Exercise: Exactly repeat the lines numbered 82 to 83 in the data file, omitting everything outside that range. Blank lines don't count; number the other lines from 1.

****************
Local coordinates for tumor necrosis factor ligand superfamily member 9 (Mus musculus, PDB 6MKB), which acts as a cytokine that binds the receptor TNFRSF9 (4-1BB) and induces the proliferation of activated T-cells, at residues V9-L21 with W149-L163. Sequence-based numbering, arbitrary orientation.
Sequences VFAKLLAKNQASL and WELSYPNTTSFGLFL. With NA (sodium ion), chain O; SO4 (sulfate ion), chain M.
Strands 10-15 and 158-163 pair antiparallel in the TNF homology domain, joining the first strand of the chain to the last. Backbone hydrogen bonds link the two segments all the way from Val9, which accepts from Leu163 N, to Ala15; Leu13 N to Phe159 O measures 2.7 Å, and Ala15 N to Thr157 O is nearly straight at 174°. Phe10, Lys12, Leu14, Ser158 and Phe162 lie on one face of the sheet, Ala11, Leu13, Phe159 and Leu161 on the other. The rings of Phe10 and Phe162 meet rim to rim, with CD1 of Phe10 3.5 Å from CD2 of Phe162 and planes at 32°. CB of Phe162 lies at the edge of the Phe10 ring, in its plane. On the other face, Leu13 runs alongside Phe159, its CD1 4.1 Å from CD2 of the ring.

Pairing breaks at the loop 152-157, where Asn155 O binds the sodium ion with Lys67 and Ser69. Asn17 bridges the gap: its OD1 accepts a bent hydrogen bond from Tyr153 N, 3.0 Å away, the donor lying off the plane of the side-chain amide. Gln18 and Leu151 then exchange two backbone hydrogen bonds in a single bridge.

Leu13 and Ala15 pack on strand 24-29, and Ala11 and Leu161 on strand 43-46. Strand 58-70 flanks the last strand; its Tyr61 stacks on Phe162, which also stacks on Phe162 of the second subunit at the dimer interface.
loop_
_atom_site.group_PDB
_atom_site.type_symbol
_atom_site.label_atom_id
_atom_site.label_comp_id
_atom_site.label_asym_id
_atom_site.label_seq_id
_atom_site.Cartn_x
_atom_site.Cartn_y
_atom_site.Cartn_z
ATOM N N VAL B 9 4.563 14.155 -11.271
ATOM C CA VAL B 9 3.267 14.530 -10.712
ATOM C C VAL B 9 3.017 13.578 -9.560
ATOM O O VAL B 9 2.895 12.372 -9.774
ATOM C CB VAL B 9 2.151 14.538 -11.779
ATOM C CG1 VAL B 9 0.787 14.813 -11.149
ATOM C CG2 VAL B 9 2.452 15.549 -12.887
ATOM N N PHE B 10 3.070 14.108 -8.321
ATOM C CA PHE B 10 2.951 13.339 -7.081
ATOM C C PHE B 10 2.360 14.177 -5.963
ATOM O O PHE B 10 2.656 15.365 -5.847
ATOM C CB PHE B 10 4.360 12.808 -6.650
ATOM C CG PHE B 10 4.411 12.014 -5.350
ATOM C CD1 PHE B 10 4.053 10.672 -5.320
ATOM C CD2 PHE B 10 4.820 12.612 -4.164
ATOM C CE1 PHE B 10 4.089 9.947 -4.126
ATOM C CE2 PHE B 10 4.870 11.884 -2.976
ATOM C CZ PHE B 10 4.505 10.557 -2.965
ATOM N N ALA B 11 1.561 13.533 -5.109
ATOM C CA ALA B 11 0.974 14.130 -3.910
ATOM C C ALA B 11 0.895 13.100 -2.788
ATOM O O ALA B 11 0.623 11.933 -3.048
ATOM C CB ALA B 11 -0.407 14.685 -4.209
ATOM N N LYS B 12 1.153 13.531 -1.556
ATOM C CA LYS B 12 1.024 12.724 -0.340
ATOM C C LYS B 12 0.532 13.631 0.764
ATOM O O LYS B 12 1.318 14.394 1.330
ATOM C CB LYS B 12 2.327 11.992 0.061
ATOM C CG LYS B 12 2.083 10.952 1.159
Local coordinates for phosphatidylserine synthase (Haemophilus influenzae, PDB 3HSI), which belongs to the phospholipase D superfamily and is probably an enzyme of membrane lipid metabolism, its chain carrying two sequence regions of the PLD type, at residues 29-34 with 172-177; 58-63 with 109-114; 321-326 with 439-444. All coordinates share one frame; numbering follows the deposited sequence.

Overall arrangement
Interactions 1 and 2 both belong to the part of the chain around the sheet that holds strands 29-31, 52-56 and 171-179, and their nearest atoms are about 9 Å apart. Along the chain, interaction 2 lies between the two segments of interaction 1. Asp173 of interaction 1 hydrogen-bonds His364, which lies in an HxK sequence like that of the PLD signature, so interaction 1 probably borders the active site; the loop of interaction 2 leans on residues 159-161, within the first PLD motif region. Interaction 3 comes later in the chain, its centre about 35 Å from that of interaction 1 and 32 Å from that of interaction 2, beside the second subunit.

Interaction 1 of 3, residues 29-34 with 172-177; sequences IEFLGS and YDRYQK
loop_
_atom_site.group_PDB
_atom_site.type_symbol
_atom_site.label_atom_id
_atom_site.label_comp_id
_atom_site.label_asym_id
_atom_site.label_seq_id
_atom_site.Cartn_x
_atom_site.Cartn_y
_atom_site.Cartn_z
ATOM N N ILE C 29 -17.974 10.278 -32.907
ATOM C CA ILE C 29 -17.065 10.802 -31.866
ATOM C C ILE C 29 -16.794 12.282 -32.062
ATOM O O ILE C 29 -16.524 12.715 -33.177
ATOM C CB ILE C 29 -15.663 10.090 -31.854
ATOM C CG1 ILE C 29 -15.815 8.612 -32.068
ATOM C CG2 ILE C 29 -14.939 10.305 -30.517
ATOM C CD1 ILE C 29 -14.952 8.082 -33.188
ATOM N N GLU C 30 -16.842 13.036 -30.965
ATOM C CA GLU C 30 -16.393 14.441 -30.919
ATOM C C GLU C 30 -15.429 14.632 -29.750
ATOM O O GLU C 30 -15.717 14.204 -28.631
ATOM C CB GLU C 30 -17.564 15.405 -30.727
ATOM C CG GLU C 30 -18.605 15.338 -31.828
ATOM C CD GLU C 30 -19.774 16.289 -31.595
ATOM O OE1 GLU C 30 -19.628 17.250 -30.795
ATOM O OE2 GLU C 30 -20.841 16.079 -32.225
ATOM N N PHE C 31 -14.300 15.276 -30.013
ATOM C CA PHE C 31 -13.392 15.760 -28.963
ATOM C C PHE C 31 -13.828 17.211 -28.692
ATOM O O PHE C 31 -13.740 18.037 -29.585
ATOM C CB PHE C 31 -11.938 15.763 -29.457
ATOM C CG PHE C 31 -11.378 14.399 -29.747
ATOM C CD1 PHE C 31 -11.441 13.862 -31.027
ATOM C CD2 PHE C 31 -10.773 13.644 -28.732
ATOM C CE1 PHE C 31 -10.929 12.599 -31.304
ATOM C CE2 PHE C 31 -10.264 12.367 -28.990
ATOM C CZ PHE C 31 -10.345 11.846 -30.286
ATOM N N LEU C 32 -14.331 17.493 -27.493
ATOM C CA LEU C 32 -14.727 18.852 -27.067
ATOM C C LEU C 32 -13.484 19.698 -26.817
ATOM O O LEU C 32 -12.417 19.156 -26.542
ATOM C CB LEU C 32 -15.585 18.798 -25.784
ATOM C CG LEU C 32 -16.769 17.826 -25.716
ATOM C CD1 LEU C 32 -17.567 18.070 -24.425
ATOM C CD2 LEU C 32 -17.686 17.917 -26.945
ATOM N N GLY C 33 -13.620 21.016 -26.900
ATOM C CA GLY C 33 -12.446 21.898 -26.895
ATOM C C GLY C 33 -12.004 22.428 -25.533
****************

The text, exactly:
ATOM C CD1 PHE C 31 -11.441 13.862 -31.027
ATOM C CD2 PHE C 31 -10.773 13.644 -28.732